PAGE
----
Jamming with the Beatles and the Dead 

Rubber Souldiers bring the Sixties to the 21st century.

In 1972, David Gans' roommate dragged him to a Grateful Dead concert, and his life was changed forever. From then on, all his musical endeavors have been Dead-oriented. He started playing Dead-influenced music at what he calls "steak-'n'-lobster" gigs. He drew crowds from his generation and others with a taste of the past and a hint of the future. Two decades later, Gans now takes his solo act on tour, playing festivals and hooking up with world-renowned jam bands such as String Cheese Incident and Phil Lesh & Friends. He continues to stay connected to local bands in the East Bay, showcasing them on his radio show, the Grateful Dead Radio Hour, on KFOG. He still looks the part, too: usually adorned in gray sweatpants, tie-dye shirt, round tinted shades, and long gray hair tied into a ponytail.

Gans, who has lived near Lake Merritt for the past 35 years, is a classic jammer. He's known to the community as an accomplished guitarist and a symbol of the old days with a modern twist, using technology such as a looping device. But his strength is remaining loyal to music of the Sixties and Seventies, from the Dead to the Doobie Brothers. It's a philosophy that he eventually used to create perhaps his most successful endeavor to date.

One fateful day in the KFOG studio, Gans invited local musicians Lorin and Chris Rowan to play a segment. As the two tuned their instruments, they started playing a Beatles song. Unable to resist, Gans chimed in with his baritone voice and the classic Beatles three-part harmony filled the room. The jam turned into Gans' newest project: Rubber Souldiers.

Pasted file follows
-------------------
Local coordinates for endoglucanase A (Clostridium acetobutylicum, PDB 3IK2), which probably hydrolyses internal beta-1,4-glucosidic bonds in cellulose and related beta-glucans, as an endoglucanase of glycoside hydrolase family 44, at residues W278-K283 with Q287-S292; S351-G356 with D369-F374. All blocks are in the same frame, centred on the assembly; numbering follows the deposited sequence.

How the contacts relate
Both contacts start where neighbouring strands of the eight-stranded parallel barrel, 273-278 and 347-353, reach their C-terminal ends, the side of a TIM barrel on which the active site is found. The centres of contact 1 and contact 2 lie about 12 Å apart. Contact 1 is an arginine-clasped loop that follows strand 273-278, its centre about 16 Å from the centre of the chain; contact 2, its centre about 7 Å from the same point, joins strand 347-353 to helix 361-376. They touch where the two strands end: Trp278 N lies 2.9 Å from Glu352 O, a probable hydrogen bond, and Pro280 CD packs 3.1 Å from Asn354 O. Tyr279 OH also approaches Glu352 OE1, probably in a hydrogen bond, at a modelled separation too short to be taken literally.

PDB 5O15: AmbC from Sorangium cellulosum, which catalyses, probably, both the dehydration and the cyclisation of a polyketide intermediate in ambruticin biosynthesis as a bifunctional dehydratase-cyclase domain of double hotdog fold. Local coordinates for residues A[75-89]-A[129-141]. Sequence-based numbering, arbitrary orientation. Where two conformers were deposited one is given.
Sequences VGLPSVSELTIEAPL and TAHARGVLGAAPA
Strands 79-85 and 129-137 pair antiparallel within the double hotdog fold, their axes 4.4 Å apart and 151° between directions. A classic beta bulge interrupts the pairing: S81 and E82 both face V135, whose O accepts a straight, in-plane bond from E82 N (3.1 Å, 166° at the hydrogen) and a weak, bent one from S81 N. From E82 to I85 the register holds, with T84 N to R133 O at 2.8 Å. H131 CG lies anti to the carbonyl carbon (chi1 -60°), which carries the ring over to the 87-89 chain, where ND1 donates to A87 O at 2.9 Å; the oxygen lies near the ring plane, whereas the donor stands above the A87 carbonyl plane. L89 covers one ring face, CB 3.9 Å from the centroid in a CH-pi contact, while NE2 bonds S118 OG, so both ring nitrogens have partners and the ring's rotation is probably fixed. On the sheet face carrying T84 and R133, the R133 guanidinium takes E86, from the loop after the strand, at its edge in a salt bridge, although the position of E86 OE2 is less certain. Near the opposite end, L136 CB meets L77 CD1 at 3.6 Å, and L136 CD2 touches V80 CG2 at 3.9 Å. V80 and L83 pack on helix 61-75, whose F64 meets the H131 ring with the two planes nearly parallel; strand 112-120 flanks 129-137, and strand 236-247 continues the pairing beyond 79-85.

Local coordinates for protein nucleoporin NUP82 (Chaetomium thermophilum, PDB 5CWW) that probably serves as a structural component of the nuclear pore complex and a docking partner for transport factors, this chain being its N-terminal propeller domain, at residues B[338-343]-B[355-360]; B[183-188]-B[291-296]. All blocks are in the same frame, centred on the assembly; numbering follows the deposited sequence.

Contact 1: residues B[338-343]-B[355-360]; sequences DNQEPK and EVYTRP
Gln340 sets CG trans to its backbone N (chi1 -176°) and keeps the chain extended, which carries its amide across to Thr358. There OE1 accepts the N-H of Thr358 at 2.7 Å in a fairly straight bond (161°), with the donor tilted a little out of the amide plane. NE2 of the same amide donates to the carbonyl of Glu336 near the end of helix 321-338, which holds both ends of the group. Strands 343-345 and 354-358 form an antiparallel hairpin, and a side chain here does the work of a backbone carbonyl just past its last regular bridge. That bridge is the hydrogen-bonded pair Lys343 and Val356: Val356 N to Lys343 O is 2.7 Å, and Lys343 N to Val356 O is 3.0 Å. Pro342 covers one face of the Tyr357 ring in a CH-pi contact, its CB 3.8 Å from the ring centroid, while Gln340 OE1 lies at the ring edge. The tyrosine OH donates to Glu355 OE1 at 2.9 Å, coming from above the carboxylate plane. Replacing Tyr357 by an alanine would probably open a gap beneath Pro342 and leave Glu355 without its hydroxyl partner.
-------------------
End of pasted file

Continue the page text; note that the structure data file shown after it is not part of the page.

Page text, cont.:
To the casual listener, Rubber Souldiers appears to be a mere cover band. To old hippies, it's a trip down memory lane. But to the musicians themselves, the band is an improvisational take-off of the British legends, influenced by the Beatles but in no way a clone.

"We're not a tribute band," Lorin said. "The concept is to continue seeking out new capillaries, new brain cells to Beatles songs."

The band is starting to take on its own "identity," said Gans. The band visits Florida twice a year for the Magnolia Festival and has played festivals in Northern California through word-of-mouth. Gans attributes the band's swift popularity to the ability of Beatles songs to transgress generations of listeners.

"They've kept their catalog fresh," said Gans. "When the movie Across the Universe hit theaters, a whole new generation was introduced to their music. I think there is a revival of Beatles music among young people who heard that."

The result is what Gans envisions the Beatles would sound like if they had become a San Francisco band and written songs that were longer than three minutes. Rubber Souldiers turn the original songs into ten-minute jams, melding multiple songs together and sometimes drifting into a different sound completely.

"We take those songs and stretch them out," Gans said. "We shuffle them like a deck of cards. We're reverent in that we're giving them a lot of love, but we're irreverent in that we're adapting their music to our own style."